WHO is leading the charge for international traveling midwives and offers internships for graduate students and professionals in the field. WHO understands the gap in care and regulation on an international level and provides midwives with the opportunity to educate others and help those in desperate need of pre-and postnatal services. With the growing concern over prenatal diseases, such as the rise and spread of the Zika Virus in South America and into North America, licensed and experienced midwives are needed more than ever to provide international relief and education to mothers around the globe.

A Valuable Service

Midwives are valuable, and those that can travel can have an even greater impact on the international community. The CDC released research in 1998 that highlighted the importance of midwifery. The evidence showed that having traveling mid-wives be a part of the birthing process lowered the chances of infant mortality by 19%. The reason behind the success? Midwives spend more time with their patients, can provide essential emotional support, and can offer much-needed advice to these new mothers.

The differences in birth outcomes between certified nurse-midwife and physician-attended births may be explained in part by differences in prenatal, labor, and delivery care practices. Other studies have shown that certified nurse-midwives generally spend more time with patients during prenatal visits and put more emphasis on patient counseling and education and providing emotional support. Most certified nurse-midwives are with their patients on a one-on-one basis during the entire labor and delivery process providing patient care and emotional support, in contrast with physician’s care which is more often episodic.” (CDC, 1998)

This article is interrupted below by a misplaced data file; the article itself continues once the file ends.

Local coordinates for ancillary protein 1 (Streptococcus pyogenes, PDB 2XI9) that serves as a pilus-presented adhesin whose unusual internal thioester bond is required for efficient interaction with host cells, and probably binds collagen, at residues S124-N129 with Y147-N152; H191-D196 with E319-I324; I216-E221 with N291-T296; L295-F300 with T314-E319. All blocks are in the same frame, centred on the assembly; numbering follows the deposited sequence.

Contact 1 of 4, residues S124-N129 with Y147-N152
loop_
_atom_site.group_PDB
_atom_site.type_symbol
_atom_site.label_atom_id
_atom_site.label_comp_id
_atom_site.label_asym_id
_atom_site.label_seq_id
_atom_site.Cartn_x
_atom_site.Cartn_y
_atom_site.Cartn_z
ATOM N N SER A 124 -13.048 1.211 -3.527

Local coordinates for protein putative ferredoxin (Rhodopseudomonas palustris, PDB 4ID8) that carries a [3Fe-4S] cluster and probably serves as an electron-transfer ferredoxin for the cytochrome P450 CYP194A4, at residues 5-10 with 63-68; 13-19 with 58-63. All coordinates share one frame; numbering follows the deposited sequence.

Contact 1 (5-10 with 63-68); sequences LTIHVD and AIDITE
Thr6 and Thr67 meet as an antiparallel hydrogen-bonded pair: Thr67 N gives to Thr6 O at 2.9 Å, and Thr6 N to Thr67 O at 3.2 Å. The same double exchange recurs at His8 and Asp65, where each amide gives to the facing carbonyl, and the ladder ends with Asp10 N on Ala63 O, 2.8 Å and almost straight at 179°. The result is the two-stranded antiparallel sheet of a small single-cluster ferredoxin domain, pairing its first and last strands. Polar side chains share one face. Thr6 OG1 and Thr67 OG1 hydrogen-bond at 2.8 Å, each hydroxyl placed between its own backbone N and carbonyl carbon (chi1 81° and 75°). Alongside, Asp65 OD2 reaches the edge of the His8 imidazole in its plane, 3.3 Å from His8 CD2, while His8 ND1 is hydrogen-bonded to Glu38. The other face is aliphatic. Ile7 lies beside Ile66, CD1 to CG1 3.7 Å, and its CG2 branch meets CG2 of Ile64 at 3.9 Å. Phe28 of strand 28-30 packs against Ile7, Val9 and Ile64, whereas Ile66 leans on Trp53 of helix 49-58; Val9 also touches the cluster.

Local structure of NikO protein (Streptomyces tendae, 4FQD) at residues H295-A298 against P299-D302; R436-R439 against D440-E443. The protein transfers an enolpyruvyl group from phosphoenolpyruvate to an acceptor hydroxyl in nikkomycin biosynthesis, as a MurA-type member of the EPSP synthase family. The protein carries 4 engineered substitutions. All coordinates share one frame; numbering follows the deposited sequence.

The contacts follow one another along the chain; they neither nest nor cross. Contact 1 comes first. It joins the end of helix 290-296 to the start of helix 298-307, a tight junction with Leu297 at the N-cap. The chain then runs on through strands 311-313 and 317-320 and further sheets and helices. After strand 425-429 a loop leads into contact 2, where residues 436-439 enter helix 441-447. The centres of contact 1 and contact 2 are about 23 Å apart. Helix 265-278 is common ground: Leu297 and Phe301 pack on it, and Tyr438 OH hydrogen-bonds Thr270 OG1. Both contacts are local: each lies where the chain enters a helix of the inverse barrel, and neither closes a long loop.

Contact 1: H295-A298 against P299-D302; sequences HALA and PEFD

The Atlantic article (mentioned earlier) also highlighted two other studies, from 2011 and 2013, on the nursing midwives’ success rate: “[These studies] found that women whose care was led by a midwife rather than a physician were less likely to receive pain medication in labor, less likely to experience pre-term birth, and less likely to experience a miscarriage before 24 weeks’ gestation.”

Yet traveling mid-wives do much more than help deliver a baby. Many traveling midwives are also primary care physicians, offering lifetime care to their female patients. They can perform regular screenings, check-ups, and PAPs and provide contraceptive counseling along with prescription medication. The most unique aspect of traveling midwives is their higher level of autonomy to practice outside of a hospital or office setting. They can travel directly to where the patient needs them.

Midwives that can travel nationally or internationally are lucky. They get to share the most important moment with their patients, provide support to women and are able to see the world while doing it. Their passion for women’s health inspires them to help every woman, no matter what obstacle might be in their way.

If you’re interested in joining the traveling mid-wives movement, the field is projected to continue to grow by 30% over the next ten years. If you love babies, mothers, and women’s health, then becoming a travel nurse midwife might be your calling!

If you are a new traveler or looking into becoming a Travel Nurse:

Travel Nurse Guide: Step by Step